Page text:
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Janet - 2003-11-13
I have a 1 1/2 year old Harlequin named Dolly. She is drop dead beautiful and has rich deep colors, she is very intelligent and has
a huge vocabulary. She knows many words and can say serveral small
sentences. I bought her when she was 3 months old. She is very bonded
to me and wont let anyone else touch her. She does like men but only
if they have a beard or mustache, otherwise they can forget it.
Harlequins are so hard to find.Only a handful of people breed them and they usually get deposits on the eggs before they even hatch. I recently brought mine to a huge bird show in Orlando to have her microchipped. I had a crowd around me the whole time. I could have sold her 6 times over. She gathered a crowd at every turn. Luckily I would never part with her for any amount of money

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Whitney Pelszynski - 2003-07-26
My first macaw was a Harlequin. They are awesome birds with wonderful personalities. If I ever got a hybrid macaw again, I would defintely get a Harlequin.

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Tery Scott - 2012-07-27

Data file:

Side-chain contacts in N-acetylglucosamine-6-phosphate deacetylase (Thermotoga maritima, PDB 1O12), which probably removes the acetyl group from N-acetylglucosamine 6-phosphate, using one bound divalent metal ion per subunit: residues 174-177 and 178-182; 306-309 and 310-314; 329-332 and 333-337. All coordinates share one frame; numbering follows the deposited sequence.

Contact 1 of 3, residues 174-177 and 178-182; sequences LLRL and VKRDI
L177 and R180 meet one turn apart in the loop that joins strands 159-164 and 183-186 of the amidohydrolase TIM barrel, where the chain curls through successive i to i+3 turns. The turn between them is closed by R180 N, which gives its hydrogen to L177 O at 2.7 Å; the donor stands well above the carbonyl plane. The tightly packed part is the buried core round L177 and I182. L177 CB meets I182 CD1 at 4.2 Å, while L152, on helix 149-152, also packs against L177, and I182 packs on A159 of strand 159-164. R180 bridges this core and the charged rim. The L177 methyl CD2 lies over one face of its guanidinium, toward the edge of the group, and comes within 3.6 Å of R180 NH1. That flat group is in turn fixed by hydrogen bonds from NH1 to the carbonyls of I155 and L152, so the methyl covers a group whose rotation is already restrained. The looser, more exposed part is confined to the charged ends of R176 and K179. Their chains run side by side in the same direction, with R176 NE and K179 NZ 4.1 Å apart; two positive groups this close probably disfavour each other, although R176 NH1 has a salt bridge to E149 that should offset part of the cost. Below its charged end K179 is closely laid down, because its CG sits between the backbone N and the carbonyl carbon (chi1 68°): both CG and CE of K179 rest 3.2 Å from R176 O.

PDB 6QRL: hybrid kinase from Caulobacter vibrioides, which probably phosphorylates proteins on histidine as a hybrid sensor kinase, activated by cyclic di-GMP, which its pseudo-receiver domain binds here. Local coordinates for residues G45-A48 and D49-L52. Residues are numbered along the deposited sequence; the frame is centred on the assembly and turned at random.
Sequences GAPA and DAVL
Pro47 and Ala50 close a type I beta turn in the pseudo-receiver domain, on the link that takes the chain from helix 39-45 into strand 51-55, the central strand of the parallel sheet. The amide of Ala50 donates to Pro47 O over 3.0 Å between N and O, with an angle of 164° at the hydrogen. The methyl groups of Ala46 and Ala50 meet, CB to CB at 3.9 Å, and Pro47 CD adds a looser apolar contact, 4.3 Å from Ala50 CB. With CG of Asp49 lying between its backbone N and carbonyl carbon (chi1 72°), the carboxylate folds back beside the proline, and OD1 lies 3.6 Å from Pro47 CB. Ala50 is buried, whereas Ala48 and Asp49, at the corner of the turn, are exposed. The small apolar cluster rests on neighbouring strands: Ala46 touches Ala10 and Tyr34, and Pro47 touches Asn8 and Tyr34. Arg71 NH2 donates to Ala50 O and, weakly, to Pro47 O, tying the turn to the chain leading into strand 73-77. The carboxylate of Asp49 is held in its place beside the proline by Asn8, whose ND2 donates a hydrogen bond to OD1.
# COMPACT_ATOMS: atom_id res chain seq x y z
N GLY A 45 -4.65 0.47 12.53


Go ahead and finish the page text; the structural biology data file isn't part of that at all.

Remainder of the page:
I found Tody 26 years ago when I went with a friend to buy a parrot. We went to this house where the people were retiring, bought a motor home and were now planning to travel for their retirement. I have always been an animal lover and was so taken by her. I guess you gotta jump in to things sometime. She was my first big bird and boy what I have learned from her. I can do absolutely anything with her. At this point in life, her now being 28 I feel as if she is my daughter. I have gone through all the stages as she has matured. People have told me I should have got her a mate. If anything I have learned from my relationship with Tody is that the domesticated world is not ready for any pet that can out live you. People all to often buy them, much like I did on a whim only to find they have to re-home them when the owners life changes for what ever reason. Thank God I now live in a rural area where Tody is free to welcome in the new day, she can sleep out if it's warm or come in side if it's cold. These birds take a life time commitment. I should know, she out lasted 2 of my marriages. I should have known when she didn't like my spouse that it wasn't going to work. Now my concern is who do I will her to, as she will most likely out live me and the thought of her ever being in a situation where God forbid she were neglected of unloved is unthinkable to me. These birds can adjust to change but it takes an awful lot of time to win their trust and love. I've worked with abandoned and abused birds. This is the living fact that a Macaw or for that matter any large parrot is not a pet for just any one. Will my saying this make a difference, probably not but I feel better for having said it. To all you bird lovers out there, we are a special breed. My hats off to you all. Tery